A stand‐off between the popularly elected Russian President, Yeltsin, and the Congress of People's Deputies, whose members had been selected out of a pool of Communist candidates. In September 1993, Yeltsin replaced his deputy and Communist opponent, Rutskoi, with the controversial ultra‐reformist Gaidar. With the Supreme Soviet and the Congress of People's Deputies in defiant mood, Yeltsin dissolved both chambers and announced elections for December for two reformed chambers (a Duma and a Senate) and a new constitution. Yeltsin defended his illegal actions with his popular support, maintaining that the Congress and the Soviet were acting against the will of the people. The Soviet responded by deposing Yeltsin on account of corruption, and declaring Rutskoi President. Under the leadership of Rutskoi and Congress leader Ruslan Khasbulatov, the parliamentarians occupied the White House. However, most of the army stood behind Yeltsin, who had the White House surrounded and its energy supplies cut. On 4 November 1993 Russian elite units stormed the parliament, which cost the lives of 148 people. The leaders of the putsch were imprisoned, but released on 26 February 1994 as part of a general amnesty which also included the leaders of the August coup (1991).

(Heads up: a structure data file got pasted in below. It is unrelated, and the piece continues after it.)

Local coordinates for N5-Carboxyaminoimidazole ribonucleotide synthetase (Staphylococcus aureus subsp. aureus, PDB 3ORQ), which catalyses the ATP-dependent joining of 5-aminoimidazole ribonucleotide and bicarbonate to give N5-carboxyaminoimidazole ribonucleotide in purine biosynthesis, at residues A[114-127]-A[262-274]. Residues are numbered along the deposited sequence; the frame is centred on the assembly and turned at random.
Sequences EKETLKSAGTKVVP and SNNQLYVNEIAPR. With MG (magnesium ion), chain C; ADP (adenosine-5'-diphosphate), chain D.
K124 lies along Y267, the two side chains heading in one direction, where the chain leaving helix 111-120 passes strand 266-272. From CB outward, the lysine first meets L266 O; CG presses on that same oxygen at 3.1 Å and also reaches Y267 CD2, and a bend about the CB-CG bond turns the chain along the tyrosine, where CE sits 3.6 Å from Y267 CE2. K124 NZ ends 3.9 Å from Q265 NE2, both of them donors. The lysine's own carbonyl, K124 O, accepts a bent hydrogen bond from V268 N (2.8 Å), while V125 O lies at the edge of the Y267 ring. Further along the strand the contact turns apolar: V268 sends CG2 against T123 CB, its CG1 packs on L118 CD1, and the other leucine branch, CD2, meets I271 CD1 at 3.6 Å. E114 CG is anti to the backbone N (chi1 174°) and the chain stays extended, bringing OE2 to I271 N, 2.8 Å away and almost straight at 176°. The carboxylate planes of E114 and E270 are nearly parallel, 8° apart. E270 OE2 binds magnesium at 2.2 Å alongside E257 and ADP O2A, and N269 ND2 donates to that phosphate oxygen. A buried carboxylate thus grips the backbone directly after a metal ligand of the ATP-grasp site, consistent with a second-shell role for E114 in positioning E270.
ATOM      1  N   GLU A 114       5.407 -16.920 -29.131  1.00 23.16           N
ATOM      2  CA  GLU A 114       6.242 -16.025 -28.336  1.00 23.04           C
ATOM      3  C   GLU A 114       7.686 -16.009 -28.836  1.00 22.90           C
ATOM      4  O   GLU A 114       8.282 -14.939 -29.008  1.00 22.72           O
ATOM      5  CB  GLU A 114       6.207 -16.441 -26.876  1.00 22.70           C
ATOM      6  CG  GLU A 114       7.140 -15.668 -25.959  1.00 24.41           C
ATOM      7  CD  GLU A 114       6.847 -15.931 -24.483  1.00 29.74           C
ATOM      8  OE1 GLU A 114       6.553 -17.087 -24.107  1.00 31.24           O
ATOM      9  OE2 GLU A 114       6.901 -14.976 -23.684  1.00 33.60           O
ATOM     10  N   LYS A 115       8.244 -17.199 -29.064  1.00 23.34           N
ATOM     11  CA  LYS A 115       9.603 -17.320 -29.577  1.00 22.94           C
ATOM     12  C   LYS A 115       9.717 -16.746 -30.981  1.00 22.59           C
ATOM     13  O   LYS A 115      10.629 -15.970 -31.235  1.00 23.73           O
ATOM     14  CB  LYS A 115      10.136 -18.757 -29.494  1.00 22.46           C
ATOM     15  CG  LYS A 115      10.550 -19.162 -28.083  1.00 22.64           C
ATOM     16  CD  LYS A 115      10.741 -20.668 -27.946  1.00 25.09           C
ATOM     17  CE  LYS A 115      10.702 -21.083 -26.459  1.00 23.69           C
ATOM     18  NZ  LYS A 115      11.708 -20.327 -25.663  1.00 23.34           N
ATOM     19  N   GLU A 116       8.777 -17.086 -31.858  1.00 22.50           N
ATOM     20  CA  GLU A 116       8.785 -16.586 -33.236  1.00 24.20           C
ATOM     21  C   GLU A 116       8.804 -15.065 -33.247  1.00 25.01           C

Subjects: Contemporary History (Post 1945).